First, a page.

Most owner/operators see high turnover and shortage of workers as the top challenges senior healthcare providers face today, a higher priority than census, reimbursement and regulatory issues.
Many providers have tried band-aid strategies to address this huge challenge, including flex schedules, technology, various bonus programs, ad infinitum! I am sure each provider can add to this list with their own remedies. For senior healthcare providers to move past this challenge, it is time for a paradigm shift in our industry.
Too many providers view labor as a consumable good that can be used up and thrown away. The time has come for workers to be viewed as a long-term investment. For all providers, the largest investment they will make over time is labor.
This workforce investment, strategically planned, will determine the success of the entire organization. Repeating past failed strategies is foolish. The definition of insanity is doing the same thing over and over and expecting a different result.
All service companies have four fundamentals in common: offering, funding, customer management and people management. A fully-developed people management system is critical and needs to be the top priority. This includes a strategic approach to determine the people resource requirements needed to deliver their chosen service lines.
This strategic approach is critical since the major means of production for a service company is its people. What systems, policies, procedures, rewards and training will be needed to be successful? Unfortunately, traditional human resource departments and functions have been and continue to be subservient to operations or finance with their largest goals to process a correct payroll or post and process the Indeed ads.
A strategic approach is needed, and successful providers should develop global strategies around recruitment, onboarding, training, rewards and retention. Currently, most senior healthcare companies fail to deliver a strategic approach to people management, hence the substantial turnover in our industry.
Two key strategic questions a provider must ask when developing a global people management system:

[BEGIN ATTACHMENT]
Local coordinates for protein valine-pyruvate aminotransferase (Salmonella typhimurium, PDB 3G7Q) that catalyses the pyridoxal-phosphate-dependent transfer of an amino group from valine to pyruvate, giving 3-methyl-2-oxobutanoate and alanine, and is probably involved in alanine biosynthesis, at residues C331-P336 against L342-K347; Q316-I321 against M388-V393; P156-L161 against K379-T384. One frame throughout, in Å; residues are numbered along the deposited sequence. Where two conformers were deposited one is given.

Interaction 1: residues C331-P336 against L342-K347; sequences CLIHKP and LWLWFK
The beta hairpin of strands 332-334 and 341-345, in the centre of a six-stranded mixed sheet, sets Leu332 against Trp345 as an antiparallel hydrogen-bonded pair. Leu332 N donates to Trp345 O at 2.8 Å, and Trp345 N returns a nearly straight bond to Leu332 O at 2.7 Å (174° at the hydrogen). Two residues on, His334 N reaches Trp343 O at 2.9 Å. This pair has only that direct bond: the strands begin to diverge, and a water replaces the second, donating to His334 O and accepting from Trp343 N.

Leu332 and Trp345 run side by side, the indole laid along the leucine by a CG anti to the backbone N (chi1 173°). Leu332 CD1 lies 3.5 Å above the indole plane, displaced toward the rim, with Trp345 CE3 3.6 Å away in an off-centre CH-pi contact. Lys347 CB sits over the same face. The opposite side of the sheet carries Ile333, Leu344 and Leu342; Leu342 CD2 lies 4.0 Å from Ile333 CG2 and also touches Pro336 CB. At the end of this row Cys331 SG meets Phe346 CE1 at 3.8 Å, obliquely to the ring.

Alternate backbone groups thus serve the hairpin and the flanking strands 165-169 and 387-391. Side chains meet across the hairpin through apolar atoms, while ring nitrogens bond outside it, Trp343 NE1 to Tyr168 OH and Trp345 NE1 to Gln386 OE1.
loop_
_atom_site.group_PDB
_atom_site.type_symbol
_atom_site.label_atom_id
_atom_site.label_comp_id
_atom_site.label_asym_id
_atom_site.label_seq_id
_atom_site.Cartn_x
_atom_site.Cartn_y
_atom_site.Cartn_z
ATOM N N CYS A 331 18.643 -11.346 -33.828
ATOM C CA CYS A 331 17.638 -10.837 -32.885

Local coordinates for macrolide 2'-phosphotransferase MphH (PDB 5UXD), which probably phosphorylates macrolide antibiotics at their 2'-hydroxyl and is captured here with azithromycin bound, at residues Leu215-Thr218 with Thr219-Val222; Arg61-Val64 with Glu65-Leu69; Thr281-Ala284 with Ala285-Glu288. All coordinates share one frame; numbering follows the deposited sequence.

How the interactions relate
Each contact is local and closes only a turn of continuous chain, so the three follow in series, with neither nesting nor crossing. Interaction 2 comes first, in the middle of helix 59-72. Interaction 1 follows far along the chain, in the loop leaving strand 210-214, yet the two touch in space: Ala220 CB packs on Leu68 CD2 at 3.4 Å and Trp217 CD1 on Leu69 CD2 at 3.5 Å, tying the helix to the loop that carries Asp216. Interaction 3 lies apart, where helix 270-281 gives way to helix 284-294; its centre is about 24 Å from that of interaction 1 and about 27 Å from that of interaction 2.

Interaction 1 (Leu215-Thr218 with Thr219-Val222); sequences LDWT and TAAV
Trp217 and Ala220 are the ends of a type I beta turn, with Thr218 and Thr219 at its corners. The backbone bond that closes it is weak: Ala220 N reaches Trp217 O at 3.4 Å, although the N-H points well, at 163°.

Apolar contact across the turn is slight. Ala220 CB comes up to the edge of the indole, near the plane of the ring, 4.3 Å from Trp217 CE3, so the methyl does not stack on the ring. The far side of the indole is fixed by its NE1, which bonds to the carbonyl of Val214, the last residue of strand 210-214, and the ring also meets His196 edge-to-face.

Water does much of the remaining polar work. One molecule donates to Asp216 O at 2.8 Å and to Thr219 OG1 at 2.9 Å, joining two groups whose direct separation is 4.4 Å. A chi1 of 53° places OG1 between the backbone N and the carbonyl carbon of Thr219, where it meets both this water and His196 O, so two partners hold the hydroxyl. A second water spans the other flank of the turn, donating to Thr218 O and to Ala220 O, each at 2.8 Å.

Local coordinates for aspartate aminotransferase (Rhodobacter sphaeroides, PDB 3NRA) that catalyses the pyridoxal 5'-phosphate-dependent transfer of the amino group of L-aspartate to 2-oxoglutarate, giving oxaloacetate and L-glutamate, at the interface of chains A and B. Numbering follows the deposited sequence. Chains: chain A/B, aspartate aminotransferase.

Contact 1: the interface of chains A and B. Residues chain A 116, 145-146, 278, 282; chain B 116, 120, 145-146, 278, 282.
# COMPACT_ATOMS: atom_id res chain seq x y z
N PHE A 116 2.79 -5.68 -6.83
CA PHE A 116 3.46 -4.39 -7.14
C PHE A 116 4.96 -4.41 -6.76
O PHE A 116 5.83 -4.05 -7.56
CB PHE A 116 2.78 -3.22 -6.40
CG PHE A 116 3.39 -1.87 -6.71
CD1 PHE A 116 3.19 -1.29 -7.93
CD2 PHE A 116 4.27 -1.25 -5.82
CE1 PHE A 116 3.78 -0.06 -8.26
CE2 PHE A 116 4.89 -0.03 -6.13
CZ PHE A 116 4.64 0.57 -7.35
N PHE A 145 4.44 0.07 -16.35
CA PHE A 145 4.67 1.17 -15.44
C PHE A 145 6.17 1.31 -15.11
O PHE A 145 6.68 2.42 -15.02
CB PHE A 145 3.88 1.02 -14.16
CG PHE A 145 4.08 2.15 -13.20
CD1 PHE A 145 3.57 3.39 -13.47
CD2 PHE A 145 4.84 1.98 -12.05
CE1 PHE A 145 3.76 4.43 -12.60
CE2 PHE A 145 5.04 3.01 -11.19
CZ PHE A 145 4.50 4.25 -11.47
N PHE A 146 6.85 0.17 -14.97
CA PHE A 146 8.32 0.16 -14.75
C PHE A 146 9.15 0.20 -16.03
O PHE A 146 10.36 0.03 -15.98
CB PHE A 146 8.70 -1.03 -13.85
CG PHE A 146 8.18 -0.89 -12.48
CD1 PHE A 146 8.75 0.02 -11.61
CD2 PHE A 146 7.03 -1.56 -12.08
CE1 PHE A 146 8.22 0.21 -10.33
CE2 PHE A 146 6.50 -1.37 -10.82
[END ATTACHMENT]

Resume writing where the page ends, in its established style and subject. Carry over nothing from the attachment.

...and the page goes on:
- What makes our employees reasonably able to achieve excellence?
- What makes our employees reasonably motivated to achieve excellence?
Heroic self-sacrifice is not a sustainable strategy; it will only lead to burnout and turnover. Yet all too often, it is the strategy providers rely on. The design of the system should allow the average employee to be successful and survive.
To achieve this global paradigm shift in people management, the following are needed:
- Buy-in from the very top investors, owners and CEO.
- A strategic position at the table for a Chief People Officer (CPO) who reports directly to the CEO!
- The office of the CPO needs to develop and execute a strategic people management plan. This plan should define areas of responsibility, including recruitment, onboarding, benefits, rewards and retention, with leaders overseeing each of these areas.
- Coordination is critical within the People Management department and with Operations and Finance departments.
- From this collaboration, people systems, policies, procedures, rewards and technology can be developed and implemented.
None of these prescriptions will be easy. They require:
- A mindset change
The alternative is to continue with the traditional band-aids and live with the high turnover and resulting poor outcomes and higher costs.
Unfortunately, only progressive, far-sighted organizations will attempt these changes. At least until the Medicare and Medicaid systems punish providers for high turnover and the associated lower patient/resident outcomes.
Joe Chesney is a principal at Chesney & Associates and a senior healthcare consultant with over 30 years’ experience serving in nursing home administrator, regional administrator and director of operation positions. Chesney & Associates delivers strategic consulting, leadership development, crisis management and temporary management to senior healthcare providers. For more information, Joe can be contacted at [email protected].
The opinions expressed in McKnight’s Long-Term Care News guest submissions are the author’s and are not necessarily those of McKnight’s Long-Term Care News or its editors.